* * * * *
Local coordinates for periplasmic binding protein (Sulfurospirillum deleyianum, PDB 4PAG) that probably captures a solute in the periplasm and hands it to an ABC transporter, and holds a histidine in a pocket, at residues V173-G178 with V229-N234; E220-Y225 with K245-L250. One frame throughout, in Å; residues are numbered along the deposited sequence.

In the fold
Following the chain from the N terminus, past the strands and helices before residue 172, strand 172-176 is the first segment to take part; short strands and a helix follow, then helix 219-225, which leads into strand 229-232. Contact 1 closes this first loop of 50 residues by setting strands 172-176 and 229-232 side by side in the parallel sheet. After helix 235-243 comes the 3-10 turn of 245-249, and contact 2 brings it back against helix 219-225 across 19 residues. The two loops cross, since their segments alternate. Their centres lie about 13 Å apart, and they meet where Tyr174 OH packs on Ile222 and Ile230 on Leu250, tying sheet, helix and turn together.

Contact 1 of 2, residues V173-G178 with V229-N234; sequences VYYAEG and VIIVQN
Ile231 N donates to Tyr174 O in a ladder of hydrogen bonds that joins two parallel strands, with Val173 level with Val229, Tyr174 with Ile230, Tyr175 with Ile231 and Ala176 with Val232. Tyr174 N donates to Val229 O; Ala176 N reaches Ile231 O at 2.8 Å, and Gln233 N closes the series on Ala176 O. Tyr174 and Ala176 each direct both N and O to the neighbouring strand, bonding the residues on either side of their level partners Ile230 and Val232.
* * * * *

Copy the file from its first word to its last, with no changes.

Local coordinates for periplasmic binding protein (Sulfurospirillum deleyianum, PDB 4PAG) that probably captures a solute in the periplasm and hands it to an ABC transporter, and holds a histidine in a pocket, at residues V173-G178 with V229-N234; E220-Y225 with K245-L250. One frame throughout, in Å; residues are numbered along the deposited sequence.

In the fold
Following the chain from the N terminus, past the strands and helices before residue 172, strand 172-176 is the first segment to take part; short strands and a helix follow, then helix 219-225, which leads into strand 229-232. Contact 1 closes this first loop of 50 residues by setting strands 172-176 and 229-232 side by side in the parallel sheet. After helix 235-243 comes the 3-10 turn of 245-249, and contact 2 brings it back against helix 219-225 across 19 residues. The two loops cross, since their segments alternate. Their centres lie about 13 Å apart, and they meet where Tyr174 OH packs on Ile222 and Ile230 on Leu250, tying sheet, helix and turn together.

Contact 1 of 2, residues V173-G178 with V229-N234; sequences VYYAEG and VIIVQN
Ile231 N donates to Tyr174 O in a ladder of hydrogen bonds that joins two parallel strands, with Val173 level with Val229, Tyr174 with Ile230, Tyr175 with Ile231 and Ala176 with Val232. Tyr174 N donates to Val229 O; Ala176 N reaches Ile231 O at 2.8 Å, and Gln233 N closes the series on Ala176 O. Tyr174 and Ala176 each direct both N and O to the neighbouring strand, bonding the residues on either side of their level partners Ile230 and Val232.